Business magazines used to be niche publications catering to corporate executives, business owners and managers. Then the world flattened: The economy collapsed, Internet technologies democratized entrepreneurship, and business jargon, from credit default swaps to the Lehman Brothers, became part of the national vocabulary.
No longer (solely) an old boys’ network, the world of business is now populated by stay-at-home moms, 20-something hipsters, even teenagers, many of whom view the world through an entrepreneurial lens. Meanwhile, as government funding dries up, thought leaders who historically shied away from or disdained the private sector are being swept up in an increasingly market-dominated theater of operations.
We feature some of these newly minted businesspeople in our cover story about the privatization of science and the new era of research philanthropy. Stepping down from the ivory tower, scientists are taking on new roles as pitchmen: courting wealthy executives whose coffers can help replace sagging federal research dollars.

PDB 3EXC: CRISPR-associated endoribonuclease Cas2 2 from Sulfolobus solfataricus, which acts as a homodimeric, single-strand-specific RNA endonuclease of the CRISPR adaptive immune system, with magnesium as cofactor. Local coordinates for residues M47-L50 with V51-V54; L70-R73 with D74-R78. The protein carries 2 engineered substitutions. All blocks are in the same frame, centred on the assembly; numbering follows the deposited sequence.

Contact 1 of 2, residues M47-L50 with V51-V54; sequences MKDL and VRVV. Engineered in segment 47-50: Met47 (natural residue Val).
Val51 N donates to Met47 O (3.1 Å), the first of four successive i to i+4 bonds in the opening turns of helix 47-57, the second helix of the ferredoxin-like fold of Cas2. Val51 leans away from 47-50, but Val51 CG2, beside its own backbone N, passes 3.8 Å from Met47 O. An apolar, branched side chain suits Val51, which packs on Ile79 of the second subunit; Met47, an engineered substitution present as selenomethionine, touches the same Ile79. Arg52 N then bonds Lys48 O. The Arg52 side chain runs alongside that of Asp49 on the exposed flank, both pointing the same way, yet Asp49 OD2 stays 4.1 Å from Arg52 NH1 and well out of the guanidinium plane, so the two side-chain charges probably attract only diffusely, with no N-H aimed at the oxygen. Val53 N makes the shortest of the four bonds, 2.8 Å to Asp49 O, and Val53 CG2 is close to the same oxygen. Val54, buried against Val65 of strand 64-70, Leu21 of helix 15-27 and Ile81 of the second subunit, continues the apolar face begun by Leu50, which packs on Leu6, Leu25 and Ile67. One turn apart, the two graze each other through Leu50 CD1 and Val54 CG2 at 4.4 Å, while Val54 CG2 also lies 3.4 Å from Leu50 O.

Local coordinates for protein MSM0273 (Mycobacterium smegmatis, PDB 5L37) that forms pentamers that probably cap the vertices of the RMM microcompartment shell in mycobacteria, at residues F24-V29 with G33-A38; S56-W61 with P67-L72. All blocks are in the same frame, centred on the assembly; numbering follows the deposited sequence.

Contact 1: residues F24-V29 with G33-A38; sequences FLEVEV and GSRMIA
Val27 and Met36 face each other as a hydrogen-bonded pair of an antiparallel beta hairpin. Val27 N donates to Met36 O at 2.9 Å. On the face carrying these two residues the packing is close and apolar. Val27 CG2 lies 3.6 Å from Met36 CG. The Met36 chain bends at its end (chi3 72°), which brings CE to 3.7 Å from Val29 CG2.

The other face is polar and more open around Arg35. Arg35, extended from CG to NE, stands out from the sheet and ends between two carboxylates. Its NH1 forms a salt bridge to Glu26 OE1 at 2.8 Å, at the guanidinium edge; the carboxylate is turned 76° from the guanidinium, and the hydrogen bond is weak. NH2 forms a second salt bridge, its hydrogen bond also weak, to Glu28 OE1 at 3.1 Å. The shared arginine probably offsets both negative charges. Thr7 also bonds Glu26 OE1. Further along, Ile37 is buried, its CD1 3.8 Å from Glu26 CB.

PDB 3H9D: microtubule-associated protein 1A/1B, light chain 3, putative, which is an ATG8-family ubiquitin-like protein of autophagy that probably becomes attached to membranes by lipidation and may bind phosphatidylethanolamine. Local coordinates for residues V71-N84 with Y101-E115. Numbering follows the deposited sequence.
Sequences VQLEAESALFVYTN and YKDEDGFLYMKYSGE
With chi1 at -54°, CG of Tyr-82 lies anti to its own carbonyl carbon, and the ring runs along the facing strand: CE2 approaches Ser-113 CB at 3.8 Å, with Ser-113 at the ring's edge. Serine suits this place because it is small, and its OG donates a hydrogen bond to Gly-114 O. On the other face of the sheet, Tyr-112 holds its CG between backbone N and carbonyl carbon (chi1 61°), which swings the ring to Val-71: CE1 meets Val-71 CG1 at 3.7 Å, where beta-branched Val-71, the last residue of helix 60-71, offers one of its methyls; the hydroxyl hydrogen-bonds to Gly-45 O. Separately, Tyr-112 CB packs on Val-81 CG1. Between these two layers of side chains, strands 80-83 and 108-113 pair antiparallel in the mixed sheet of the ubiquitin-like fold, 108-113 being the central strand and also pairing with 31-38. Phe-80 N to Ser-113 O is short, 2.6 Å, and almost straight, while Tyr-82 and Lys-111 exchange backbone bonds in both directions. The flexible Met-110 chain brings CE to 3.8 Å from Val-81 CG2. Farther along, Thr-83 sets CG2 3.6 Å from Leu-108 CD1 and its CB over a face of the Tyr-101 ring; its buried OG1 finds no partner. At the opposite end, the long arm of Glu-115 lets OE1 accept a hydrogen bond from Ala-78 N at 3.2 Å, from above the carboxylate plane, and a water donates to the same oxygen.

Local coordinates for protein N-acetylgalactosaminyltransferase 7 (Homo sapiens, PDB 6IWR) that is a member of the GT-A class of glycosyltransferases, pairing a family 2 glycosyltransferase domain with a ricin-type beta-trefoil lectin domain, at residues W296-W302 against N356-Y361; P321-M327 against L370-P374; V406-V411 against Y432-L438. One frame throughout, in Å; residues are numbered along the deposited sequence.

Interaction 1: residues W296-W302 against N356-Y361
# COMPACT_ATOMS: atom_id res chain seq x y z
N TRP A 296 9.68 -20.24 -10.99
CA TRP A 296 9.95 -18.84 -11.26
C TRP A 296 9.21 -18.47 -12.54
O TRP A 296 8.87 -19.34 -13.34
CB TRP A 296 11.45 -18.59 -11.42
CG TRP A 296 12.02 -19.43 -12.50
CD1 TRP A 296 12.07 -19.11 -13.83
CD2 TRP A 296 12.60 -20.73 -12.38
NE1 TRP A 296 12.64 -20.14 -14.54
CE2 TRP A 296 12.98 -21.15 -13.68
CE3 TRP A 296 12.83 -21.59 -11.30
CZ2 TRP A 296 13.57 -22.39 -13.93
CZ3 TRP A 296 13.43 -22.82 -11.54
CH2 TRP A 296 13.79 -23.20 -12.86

As a business ethos spreads, business magazines are becoming more expansive in their coverage, with stories about lifestyle, science, architecture, urban planning, etc., joining evergreen articles about finance, leadership, sales and management. Today business is less a stand-alone sector of human endeavor than it is the foundation of many things changing in the modern world.
Oregon Business has always taken a big-tent approach to business news, with a focus on deeply reported stories that unfold at the intersection between economy, culture, politics, environment and technology.
But as interest in private-sector practices spirals upward, we thought it was time to expand our reach to readers who may fall outside the traditional business category. So I’m excited to announce that our July/August issue marks an expansion of our newsstand presence; Oregon Business is now available in grocery stores and bookstores, including Safeway, WinCo and Barnes & Noble. Look for us to appear in more retail outlets in the future.
In other news, I’m proud to announce that Oregon Business captured two silver (second place) awards from the American Society of Business Press Editors (ASBPE) this year. I won an award for my February 2013 profile of Columbia Sportswear CEO Tim Boyle. Freelancer Jennifer Margulis was honored for her July/August 2013 story on wolf tourism in Eastern Oregon.
From publicly traded companies to innovative ventures monetizing endangered species: Business media, and I say this modestly, now covers the world.